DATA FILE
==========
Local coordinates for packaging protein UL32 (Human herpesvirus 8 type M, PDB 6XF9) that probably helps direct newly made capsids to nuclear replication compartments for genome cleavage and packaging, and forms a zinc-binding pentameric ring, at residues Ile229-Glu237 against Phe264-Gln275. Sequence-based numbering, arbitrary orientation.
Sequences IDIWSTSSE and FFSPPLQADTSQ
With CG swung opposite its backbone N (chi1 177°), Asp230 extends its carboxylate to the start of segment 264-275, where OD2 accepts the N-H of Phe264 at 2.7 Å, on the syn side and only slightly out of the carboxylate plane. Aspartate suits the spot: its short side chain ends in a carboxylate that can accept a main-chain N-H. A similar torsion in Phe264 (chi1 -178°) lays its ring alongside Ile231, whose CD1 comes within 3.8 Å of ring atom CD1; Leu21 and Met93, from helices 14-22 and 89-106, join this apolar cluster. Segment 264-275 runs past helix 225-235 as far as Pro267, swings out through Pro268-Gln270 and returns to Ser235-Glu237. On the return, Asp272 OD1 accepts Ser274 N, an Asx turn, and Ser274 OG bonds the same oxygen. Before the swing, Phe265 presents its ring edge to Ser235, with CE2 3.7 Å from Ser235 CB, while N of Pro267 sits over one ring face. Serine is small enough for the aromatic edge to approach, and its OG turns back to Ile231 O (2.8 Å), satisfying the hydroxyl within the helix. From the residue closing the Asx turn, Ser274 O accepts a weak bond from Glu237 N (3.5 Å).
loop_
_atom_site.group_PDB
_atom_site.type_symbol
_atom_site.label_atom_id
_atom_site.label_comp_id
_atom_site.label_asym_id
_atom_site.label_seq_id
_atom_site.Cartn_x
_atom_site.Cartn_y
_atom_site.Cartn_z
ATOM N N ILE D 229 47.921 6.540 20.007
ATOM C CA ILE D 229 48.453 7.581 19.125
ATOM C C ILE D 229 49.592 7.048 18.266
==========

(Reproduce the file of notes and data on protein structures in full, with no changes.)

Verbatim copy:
Local coordinates for packaging protein UL32 (Human herpesvirus 8 type M, PDB 6XF9) that probably helps direct newly made capsids to nuclear replication compartments for genome cleavage and packaging, and forms a zinc-binding pentameric ring, at residues Ile229-Glu237 against Phe264-Gln275. Sequence-based numbering, arbitrary orientation.
Sequences IDIWSTSSE and FFSPPLQADTSQ
With CG swung opposite its backbone N (chi1 177°), Asp230 extends its carboxylate to the start of segment 264-275, where OD2 accepts the N-H of Phe264 at 2.7 Å, on the syn side and only slightly out of the carboxylate plane. Aspartate suits the spot: its short side chain ends in a carboxylate that can accept a main-chain N-H. A similar torsion in Phe264 (chi1 -178°) lays its ring alongside Ile231, whose CD1 comes within 3.8 Å of ring atom CD1; Leu21 and Met93, from helices 14-22 and 89-106, join this apolar cluster. Segment 264-275 runs past helix 225-235 as far as Pro267, swings out through Pro268-Gln270 and returns to Ser235-Glu237. On the return, Asp272 OD1 accepts Ser274 N, an Asx turn, and Ser274 OG bonds the same oxygen. Before the swing, Phe265 presents its ring edge to Ser235, with CE2 3.7 Å from Ser235 CB, while N of Pro267 sits over one ring face. Serine is small enough for the aromatic edge to approach, and its OG turns back to Ile231 O (2.8 Å), satisfying the hydroxyl within the helix. From the residue closing the Asx turn, Ser274 O accepts a weak bond from Glu237 N (3.5 Å).
loop_
_atom_site.group_PDB
_atom_site.type_symbol
_atom_site.label_atom_id
_atom_site.label_comp_id
_atom_site.label_asym_id
_atom_site.label_seq_id
_atom_site.Cartn_x
_atom_site.Cartn_y
_atom_site.Cartn_z
ATOM N N ILE D 229 47.921 6.540 20.007
ATOM C CA ILE D 229 48.453 7.581 19.125
ATOM C C ILE D 229 49.592 7.048 18.266